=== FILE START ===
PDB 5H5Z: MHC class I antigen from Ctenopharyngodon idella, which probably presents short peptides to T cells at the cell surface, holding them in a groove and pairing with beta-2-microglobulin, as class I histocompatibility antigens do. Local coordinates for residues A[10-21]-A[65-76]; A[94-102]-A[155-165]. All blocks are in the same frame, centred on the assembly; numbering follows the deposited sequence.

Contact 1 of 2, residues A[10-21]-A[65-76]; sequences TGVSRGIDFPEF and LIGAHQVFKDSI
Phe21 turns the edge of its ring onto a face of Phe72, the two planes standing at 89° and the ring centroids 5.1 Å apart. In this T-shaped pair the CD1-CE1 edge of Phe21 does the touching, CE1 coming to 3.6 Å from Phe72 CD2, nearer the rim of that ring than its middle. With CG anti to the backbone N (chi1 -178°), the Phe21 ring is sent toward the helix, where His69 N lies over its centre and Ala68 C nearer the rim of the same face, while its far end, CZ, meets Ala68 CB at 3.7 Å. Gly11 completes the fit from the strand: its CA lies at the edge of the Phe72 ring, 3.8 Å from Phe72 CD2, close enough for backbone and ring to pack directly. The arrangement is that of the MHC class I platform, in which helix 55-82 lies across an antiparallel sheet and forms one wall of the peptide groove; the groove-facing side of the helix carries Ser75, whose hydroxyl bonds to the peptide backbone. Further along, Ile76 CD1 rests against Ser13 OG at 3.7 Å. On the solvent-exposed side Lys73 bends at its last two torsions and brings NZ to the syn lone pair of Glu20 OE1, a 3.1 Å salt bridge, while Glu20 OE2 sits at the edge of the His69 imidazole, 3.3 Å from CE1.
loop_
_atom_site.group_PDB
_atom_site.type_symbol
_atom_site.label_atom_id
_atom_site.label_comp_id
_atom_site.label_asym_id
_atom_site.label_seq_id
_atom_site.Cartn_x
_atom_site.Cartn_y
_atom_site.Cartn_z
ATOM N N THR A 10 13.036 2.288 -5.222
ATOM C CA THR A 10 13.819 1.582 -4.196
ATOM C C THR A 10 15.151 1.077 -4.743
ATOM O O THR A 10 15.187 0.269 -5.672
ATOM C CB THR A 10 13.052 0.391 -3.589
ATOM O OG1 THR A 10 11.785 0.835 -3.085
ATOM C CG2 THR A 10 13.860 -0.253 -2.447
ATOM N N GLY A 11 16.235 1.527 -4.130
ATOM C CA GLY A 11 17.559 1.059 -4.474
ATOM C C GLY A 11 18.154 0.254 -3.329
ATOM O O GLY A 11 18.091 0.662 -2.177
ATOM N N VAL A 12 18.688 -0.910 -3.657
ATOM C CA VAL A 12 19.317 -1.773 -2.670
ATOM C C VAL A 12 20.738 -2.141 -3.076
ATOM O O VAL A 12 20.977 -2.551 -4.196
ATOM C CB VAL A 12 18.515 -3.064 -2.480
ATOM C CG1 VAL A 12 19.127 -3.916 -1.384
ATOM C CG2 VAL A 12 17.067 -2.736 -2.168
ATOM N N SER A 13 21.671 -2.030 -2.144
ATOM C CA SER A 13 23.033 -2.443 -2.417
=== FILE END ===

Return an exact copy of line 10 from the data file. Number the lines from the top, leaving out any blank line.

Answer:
_atom_site.label_seq_id